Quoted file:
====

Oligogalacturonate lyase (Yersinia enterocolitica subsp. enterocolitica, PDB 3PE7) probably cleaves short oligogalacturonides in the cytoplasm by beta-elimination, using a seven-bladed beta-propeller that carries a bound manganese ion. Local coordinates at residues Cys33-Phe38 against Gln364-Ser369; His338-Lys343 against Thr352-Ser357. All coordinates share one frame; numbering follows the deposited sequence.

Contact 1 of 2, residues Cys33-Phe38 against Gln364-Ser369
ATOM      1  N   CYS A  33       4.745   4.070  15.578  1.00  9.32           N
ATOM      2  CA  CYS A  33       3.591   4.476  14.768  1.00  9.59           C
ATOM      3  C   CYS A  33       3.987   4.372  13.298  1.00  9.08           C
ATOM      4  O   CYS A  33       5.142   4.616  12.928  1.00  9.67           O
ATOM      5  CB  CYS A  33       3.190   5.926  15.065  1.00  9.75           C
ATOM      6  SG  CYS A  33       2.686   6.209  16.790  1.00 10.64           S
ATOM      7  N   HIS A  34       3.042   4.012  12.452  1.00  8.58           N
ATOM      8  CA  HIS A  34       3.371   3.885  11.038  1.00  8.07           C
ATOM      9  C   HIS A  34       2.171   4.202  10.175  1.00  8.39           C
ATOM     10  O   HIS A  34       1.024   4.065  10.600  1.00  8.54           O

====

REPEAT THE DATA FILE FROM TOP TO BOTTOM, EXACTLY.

Oligogalacturonate lyase (Yersinia enterocolitica subsp. enterocolitica, PDB 3PE7) probably cleaves short oligogalacturonides in the cytoplasm by beta-elimination, using a seven-bladed beta-propeller that carries a bound manganese ion. Local coordinates at residues Cys33-Phe38 against Gln364-Ser369; His338-Lys343 against Thr352-Ser357. All coordinates share one frame; numbering follows the deposited sequence.

Contact 1 of 2, residues Cys33-Phe38 against Gln364-Ser369
ATOM      1  N   CYS A  33       4.745   4.070  15.578  1.00  9.32           N
ATOM      2  CA  CYS A  33       3.591   4.476  14.768  1.00  9.59           C
ATOM      3  C   CYS A  33       3.987   4.372  13.298  1.00  9.08           C
ATOM      4  O   CYS A  33       5.142   4.616  12.928  1.00  9.67           O
ATOM      5  CB  CYS A  33       3.190   5.926  15.065  1.00  9.75           C
ATOM      6  SG  CYS A  33       2.686   6.209  16.790  1.00 10.64           S
ATOM      7  N   HIS A  34       3.042   4.012  12.452  1.00  8.58           N
ATOM      8  CA  HIS A  34       3.371   3.885  11.038  1.00  8.07           C
ATOM      9  C   HIS A  34       2.171   4.202  10.175  1.00  8.39           C
ATOM     10  O   HIS A  34       1.024   4.065  10.600  1.00  8.54           O